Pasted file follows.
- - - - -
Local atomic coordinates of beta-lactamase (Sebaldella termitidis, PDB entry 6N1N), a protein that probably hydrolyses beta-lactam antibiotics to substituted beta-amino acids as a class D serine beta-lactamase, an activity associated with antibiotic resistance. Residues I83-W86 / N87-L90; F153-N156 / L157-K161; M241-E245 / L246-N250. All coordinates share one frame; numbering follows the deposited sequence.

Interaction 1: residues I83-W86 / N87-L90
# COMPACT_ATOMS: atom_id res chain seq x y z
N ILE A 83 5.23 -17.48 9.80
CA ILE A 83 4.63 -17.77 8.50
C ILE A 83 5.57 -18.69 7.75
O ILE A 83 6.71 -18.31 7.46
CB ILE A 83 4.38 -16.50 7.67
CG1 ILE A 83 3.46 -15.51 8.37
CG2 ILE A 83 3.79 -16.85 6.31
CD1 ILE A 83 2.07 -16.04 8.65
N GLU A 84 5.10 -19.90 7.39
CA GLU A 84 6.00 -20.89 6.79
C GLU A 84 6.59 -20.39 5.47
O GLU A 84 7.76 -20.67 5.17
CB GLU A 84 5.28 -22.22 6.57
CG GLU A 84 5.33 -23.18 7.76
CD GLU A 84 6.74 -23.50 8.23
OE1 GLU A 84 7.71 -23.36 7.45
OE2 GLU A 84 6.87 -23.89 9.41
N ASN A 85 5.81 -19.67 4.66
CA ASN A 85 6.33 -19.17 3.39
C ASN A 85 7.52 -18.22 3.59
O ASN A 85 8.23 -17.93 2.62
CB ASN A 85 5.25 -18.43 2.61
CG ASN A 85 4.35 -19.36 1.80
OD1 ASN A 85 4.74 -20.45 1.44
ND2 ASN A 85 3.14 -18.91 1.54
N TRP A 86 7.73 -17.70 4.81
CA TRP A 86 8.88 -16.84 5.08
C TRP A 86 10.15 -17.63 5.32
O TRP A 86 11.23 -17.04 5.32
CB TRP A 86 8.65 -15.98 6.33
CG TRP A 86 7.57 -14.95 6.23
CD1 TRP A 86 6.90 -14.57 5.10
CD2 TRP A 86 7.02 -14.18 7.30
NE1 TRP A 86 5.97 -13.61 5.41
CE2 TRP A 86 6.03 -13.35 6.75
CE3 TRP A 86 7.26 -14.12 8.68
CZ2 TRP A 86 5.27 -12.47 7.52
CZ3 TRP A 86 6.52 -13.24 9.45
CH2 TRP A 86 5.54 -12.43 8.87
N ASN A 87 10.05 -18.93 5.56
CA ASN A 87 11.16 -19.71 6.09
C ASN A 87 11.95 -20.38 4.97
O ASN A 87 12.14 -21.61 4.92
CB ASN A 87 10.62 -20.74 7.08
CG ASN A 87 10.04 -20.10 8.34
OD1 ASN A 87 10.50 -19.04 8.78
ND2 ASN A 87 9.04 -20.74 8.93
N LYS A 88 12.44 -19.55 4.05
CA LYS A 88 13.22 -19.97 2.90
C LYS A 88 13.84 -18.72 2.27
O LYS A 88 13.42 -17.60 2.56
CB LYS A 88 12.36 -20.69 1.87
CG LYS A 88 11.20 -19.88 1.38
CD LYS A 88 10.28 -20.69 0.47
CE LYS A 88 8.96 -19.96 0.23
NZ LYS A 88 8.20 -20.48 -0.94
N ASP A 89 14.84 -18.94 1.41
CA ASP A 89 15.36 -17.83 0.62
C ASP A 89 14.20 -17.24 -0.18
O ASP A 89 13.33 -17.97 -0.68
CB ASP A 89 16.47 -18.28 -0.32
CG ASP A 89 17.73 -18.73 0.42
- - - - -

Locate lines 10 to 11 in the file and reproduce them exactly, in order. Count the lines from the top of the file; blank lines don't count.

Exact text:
CG2 ILE A 83 3.79 -16.85 6.31
CD1 ILE A 83 2.07 -16.04 8.65